With COVID-19 messing up our world economically and personally, it’s right to wonder what’s happening with real estate in this situation.
The answer: nothing.
Well, not quite, but almost.
There has been a huge pull-back in the market, as everyone backs off to take a wait-and-see attitude. Both Buyers and Sellers have decided, en masse, to sit tight, to delay their intentions.
The Vancouver Real Estate Board reported that April was the slowest April in almost 40 years. But the prices remained stable (in fact rose, just a hair.) When there is a surplus of Sellers in the market, prices tend to go down. When the surplus is Buyers, prices rise. In this case, because there were so few of either, prices remained stable.
The REB pointed out that the magic numbers are between 12% and 20%. When fewer than 12% of listings sell in any month, there is a surplus of Sellers. When more than 20% sell there is a surplus of Buyers. Between that range, the market is considered balanced. In April, the number was just over 12%.
So, the only ones who were significantly impacted were realtors, themselves.
But the final chapter has not yet been written. The effects of this crisis have not fully infiltrated the economy, and likely won’t for a while yet. Real estate prices may yet dip due to the tougher financial environment.
Meanwhile, the stock markets took huge plunges even before we hit our big crisis. They started diving in mid-February and reached their lows about March 20, just as we were starting our lock-downs. They’ve already recovered about half their losses.
Stock markets are said to be “leading indicators” of the economy; real estate are “trailing indicators.” Stock market trends are based on anticipation. Because they are quick in-and-out, the financially savvy anticipate what might happen and act very quickly when there is anticipation of factors hitting the economy. They anticipated the coming crisis and acted “before the fact.” (This is why stock markets rarely react much to interest rate drops; informed investors have already anticipated the announcements and made their moves in advance of them.)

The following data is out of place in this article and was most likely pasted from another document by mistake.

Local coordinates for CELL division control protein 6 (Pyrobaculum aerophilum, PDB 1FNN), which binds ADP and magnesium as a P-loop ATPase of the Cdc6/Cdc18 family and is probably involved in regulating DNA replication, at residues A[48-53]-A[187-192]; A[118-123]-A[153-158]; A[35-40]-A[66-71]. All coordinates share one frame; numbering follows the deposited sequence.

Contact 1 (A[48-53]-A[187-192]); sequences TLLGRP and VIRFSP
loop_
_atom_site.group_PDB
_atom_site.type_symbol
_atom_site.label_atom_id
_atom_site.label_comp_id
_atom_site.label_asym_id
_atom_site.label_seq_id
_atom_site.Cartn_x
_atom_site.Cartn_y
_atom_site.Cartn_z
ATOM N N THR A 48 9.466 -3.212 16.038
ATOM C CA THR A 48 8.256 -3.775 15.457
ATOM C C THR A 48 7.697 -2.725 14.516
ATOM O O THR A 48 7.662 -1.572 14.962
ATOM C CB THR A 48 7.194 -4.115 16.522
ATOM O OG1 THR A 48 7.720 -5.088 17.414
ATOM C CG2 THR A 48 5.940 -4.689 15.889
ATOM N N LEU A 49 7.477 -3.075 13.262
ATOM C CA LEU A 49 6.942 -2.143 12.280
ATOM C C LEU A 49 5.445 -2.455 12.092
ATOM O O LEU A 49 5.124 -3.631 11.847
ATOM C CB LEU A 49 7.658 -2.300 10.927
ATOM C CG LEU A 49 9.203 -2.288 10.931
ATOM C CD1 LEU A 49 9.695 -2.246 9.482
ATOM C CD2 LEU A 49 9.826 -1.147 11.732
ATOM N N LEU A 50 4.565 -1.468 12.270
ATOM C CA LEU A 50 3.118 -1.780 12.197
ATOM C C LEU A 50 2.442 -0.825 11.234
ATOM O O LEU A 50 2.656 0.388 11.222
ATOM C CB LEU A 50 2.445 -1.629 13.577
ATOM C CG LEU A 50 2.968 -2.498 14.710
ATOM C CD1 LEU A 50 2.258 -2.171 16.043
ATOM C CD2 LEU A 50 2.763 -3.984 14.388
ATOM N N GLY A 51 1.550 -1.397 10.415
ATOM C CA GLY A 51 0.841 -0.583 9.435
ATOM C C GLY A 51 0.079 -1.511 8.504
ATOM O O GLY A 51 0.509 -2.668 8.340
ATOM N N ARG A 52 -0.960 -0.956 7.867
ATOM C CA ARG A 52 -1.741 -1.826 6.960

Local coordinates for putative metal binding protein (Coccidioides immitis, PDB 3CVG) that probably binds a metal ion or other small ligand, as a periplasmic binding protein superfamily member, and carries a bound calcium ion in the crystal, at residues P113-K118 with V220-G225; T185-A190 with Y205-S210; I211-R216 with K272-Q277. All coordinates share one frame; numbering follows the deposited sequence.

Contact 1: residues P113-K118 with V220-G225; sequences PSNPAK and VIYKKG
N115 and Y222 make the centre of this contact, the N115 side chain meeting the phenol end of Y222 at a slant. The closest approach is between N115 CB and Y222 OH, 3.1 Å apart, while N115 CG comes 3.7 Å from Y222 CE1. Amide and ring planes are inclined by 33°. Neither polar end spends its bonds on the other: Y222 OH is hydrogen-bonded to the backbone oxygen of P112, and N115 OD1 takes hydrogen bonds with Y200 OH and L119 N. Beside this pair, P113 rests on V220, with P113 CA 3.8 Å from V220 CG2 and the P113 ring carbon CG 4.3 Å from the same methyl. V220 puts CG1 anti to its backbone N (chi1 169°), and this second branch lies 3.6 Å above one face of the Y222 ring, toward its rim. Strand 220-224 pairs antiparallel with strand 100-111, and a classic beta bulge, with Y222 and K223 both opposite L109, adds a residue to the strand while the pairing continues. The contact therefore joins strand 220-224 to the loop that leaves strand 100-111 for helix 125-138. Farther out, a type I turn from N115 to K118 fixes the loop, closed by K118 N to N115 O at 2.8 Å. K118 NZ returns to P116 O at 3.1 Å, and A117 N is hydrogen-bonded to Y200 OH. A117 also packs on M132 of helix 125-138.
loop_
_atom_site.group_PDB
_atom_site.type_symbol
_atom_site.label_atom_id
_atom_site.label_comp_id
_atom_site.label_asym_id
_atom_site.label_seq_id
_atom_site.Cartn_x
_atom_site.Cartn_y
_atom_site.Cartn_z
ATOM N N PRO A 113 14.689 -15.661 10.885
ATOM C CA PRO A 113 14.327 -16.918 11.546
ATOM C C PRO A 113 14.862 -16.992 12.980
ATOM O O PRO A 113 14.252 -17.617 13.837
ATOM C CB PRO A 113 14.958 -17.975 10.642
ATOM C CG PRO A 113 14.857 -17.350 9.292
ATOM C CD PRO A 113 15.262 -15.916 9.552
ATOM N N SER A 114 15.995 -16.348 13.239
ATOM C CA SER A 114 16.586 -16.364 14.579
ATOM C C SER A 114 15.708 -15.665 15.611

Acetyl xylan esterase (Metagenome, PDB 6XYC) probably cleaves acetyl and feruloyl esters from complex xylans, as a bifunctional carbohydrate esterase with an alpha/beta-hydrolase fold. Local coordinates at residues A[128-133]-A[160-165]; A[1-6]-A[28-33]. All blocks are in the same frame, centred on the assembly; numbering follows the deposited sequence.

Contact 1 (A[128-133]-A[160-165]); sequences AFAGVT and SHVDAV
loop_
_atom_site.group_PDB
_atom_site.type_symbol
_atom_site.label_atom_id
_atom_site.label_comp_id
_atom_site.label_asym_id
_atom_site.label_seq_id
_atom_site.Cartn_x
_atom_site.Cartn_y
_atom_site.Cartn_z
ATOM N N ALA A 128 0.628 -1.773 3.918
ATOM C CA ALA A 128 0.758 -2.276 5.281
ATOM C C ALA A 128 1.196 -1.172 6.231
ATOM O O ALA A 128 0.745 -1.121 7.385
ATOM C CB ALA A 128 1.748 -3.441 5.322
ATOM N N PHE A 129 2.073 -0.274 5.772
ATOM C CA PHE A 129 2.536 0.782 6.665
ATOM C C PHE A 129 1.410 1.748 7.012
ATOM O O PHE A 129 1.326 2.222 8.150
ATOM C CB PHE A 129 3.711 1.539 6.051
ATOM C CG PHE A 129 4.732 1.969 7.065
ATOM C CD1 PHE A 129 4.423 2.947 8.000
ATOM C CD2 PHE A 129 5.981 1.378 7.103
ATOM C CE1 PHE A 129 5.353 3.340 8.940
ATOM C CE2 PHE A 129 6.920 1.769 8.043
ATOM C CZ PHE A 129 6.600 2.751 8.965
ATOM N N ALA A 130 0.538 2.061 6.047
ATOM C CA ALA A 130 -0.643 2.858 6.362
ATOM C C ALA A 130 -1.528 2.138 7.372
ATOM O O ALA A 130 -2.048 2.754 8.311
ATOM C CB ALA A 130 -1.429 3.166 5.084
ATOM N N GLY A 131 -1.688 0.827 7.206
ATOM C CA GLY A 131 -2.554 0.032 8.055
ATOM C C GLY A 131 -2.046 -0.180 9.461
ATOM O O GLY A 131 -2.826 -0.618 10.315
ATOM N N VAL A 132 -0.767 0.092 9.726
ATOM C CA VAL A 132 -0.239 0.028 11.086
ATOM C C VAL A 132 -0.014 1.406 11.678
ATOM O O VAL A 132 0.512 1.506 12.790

Lots of stock market investors, the uninformed and those “slow on the trigger” lost a lot of money when the markets took their nearly 40% dip two months ago. Some are making it back now. Savvy investors made money on the way down and are now making it again on the way up.
Real estate, on the other hand, is much tougher to get into and out of. If you decide to sell, it would be rare that you would get your money out of a real estate property in less than a month, even if you got an accepted offer on the first day it was listed. The cycle is usually more like 2 or 3 months.
The much slower cycle not only allows, but actually dictates, that it follows what has already happened in the economy. There is a lot more certainty in the decision-making. Investors don’t want to lose, so if the economy has dipped, they will simply not sell, but wait it out. At the same time, Buyers are wary of buying in uncertain times, the result being it’s mostly the desperate Sellers and Buyers making transactions. And there aren’t enough of them to influence the market too much.
So, the real estate market, while also fluctuating like the stock market, is much less volatile. The dips and peaks are less dramatic, and the cycles much slower. (When have you ever seen a nearly 40% drop in real estate in just over a month? It just doesn’t happen.)
It follows, then, that stock market investing is generally much riskier than real estate investing. This has proven true throughout history. In times like these, even the “safest” stock market investments—mutual funds and exchange traded funds—fare very badly. Real estate rides out these fluctuations and generally provides far greater returns than such conservative funds—in bad times and in good.
Real estate investors are minimally impacted by the current crisis, as long as their tenants pay their rent.
Home ownership is the first building block of real estate-based wealth accumulation. More and more people are learning this, are doing whatever it takes to get into home ownership and start building their economic well-being. This, itself, is a factor in driving up housing prices in this area.
And reasonably maintaining those prices through economic downturns like the one we’re in now.
At least, that’s how I see it . . .